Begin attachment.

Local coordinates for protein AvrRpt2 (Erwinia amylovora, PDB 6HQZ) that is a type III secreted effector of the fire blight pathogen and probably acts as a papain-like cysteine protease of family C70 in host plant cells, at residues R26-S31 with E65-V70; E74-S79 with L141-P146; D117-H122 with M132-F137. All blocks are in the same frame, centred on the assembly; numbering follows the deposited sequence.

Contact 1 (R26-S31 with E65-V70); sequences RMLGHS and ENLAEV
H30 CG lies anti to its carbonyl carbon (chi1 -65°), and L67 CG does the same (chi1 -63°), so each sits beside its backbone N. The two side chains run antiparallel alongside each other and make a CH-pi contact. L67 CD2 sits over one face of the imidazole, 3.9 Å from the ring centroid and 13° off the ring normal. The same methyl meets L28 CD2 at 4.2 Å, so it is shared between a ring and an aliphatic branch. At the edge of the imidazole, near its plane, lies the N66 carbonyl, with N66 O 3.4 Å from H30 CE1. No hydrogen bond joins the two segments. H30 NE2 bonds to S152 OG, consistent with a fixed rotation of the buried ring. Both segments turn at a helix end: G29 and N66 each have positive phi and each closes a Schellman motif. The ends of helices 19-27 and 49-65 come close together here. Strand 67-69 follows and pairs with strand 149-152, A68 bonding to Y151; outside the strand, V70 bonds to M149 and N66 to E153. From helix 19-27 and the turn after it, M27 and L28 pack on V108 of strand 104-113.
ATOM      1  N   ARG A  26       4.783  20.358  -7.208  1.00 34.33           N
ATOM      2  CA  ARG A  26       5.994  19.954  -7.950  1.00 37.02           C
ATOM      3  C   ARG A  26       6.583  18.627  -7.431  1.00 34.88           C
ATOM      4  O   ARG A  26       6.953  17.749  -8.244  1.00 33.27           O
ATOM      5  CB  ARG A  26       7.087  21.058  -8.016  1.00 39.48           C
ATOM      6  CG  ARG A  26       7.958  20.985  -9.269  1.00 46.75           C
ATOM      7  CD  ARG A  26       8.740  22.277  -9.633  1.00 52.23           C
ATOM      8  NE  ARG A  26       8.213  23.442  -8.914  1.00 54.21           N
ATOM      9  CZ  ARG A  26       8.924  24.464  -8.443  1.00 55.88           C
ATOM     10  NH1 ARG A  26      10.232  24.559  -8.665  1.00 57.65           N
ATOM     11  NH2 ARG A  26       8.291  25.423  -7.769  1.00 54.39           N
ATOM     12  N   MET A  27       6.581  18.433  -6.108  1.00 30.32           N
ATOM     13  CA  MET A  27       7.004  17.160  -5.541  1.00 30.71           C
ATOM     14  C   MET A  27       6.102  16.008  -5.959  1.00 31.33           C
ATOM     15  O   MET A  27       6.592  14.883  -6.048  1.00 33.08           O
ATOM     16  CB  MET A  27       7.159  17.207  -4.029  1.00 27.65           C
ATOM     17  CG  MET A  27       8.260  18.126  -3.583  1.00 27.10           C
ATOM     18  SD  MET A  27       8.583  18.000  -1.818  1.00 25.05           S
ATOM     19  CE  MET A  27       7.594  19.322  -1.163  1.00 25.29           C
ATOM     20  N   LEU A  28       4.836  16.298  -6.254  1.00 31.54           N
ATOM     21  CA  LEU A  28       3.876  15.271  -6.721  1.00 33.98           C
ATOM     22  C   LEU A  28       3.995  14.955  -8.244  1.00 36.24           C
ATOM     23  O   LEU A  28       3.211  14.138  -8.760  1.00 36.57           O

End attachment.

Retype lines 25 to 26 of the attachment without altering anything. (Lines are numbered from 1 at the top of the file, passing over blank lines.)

ATOM     22  C   LEU A  28       3.995  14.955  -8.244  1.00 36.24           C
ATOM     23  O   LEU A  28       3.211  14.138  -8.760  1.00 36.57           O